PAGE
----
Austerians have had their worst week since the last time GDP numbers came out for a country that's tried austerity.
But this time is, well, different. It's not "just" that southern Europe is stuck in a depression and Britain is stuck in a no-growth trap. It's that the very intellectual foundations of austerity are unraveling. In other words, economists are finding out that austerity doesn't work in practice or in theory.
What a difference an Excel coding error makes.
Austerity has been a policy in search of a justification ever since it began in 2010. Back then, policymakers decided it was time for policy to go back to "normal" even though the economy hadn't, because deficits just felt too big. The only thing they needed was a theory telling them why what they were doing made sense. Of course, this wasn't easy when unemployment was still high, and interest rates couldn't go any lower. Alberto Alesina and Silvia Ardagna took the first stab at it, arguing that reducing deficits would increase confidence and growth in the short-run. But this had the defect of being demonstrably untrue (in addition to being based off a naïve reading of the data). Countries that tried to aggressively cut their deficits amidst their slumps didn't recover; they fell into even deeper slumps.
Enter Carmen Reinhart and Ken Rogoff. They gave austerity a new raison d'être by shifting the debate from the short-to-the-long-run. Reinhart and Rogoff acknowledged austerity would hurt today, but said it would help tomorrow -- if it keeps governments from racking up debt of 90 percent of GDP, at which point growth supposedly slows dramatically. Now, this result was never more than just a correlation -- slow growth more likely causes high debt than the reverse -- but that didn't stop policymakers from imputing totemic significance to it. That is, it became a "fact" that everybody who mattered knew was true.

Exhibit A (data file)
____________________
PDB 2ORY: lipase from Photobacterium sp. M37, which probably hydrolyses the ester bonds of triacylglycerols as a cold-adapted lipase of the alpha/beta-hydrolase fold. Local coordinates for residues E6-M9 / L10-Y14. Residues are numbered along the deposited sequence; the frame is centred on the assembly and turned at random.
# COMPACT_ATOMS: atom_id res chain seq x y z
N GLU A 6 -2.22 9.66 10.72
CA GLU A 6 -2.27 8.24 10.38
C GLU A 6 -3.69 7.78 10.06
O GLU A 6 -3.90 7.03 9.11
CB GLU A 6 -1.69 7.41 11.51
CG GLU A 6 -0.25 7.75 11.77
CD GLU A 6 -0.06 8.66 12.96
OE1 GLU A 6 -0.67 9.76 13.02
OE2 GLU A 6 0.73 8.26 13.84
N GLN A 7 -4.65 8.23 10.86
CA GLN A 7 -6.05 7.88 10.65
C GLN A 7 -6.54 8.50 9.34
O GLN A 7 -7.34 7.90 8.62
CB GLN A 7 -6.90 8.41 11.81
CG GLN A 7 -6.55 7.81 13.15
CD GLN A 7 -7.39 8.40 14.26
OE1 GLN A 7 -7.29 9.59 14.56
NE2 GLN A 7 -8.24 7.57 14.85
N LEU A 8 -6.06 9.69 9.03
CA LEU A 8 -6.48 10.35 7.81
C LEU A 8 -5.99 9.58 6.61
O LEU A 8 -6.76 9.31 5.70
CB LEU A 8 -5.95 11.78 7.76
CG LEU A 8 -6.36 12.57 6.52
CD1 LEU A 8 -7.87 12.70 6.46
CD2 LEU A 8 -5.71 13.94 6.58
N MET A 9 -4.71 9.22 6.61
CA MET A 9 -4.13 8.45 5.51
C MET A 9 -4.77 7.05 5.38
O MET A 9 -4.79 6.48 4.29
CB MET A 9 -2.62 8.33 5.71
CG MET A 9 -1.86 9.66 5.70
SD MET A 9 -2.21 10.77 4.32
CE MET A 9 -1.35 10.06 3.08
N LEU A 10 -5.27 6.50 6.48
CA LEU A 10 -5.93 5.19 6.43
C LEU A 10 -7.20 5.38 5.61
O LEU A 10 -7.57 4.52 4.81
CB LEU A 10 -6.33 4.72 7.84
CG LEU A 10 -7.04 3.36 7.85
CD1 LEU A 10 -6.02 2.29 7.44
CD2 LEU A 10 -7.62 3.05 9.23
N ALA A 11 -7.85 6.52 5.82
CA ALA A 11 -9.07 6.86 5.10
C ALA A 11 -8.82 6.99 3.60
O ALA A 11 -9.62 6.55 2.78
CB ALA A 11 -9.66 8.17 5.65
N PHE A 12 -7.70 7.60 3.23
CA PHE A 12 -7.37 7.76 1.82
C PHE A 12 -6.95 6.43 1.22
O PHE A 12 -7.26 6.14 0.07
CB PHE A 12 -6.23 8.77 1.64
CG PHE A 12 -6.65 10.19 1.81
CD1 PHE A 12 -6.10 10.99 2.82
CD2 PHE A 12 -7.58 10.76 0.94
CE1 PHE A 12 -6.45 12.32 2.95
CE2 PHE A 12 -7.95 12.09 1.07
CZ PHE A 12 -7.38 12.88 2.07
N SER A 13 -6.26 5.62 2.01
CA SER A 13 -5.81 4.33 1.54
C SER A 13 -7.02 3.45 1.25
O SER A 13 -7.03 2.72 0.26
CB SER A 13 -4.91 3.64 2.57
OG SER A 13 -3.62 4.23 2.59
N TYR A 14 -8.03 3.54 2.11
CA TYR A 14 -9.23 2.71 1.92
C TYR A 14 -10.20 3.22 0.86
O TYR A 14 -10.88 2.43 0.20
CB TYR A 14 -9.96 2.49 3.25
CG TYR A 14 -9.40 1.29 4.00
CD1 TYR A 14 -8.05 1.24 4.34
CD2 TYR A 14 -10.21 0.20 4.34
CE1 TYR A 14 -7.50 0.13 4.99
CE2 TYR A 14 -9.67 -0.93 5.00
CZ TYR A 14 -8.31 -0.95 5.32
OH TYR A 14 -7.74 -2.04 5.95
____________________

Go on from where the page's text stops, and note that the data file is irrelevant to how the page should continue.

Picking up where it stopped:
Except it wasn't. Reinhart and Rogoff goofed. They accidentally excluded some data in one case, and used some wrong data in another; the former because of an Excel snafu. If you correct for these very basic errors, their correlation gets even weaker, and the growth tipping point at 90 percent of GDP disappears. In other words, there's no there there anymore.
Austerity is back to being a policy without a justification. Not only that, but, as Paul Krugman points out, Reinhart and Rogoff's spreadsheet misadventure has been a kind of the-austerians-have-no-clothes moment. It's been enough that even some rather unusual suspects have turned against cutting deficits now. For one, Stanford professor John Taylor claims L'affaire Excel is why the G20, the birthplace of the global austerity movement in 2010, was more muted on fiscal targets recently.
The discovery of errors in the Reinhart-Rogoff paper on the growth-debt nexus is already impacting policy. A participant in last Friday's G20 meetings told me that the error was a factor in the decision to omit specific deficit or debt-to-GDP targets in the G20 communique.
The UK and almost all of Europe have erred in terms of believing that austerity, fiscal austerity in the short term, is the way to produce real growth. It is not. You've got to spend money.Bond investors want growth much like equity investors, and to the extent that too much austerity leads to recession or stagnation then credit spreads widen out -- even if a country can print its own currency and write its own checks. In the long term it is important to be fiscal and austere. It is important to have a relatively average or low rate of debt to GDP. The question in terms of the long term and the short term is how quickly to do it.
Growth vigilantes are the new bond vigilantes. Gross thinks the boom, not the slump, is the time for austerity -- which sounds an awful lot like you-know-who.
The austerity fever has even broken in Europe. At least a bit. Now, eurocrats can't say that austerity has been anything other than the best of all economic policies, but they can loosen the fiscal noose. And that's what they might be doing, by giving countries more time and latitude to hit their deficit targets. Here's how European Commission president José Manuel Barroso framed the issue on Monday: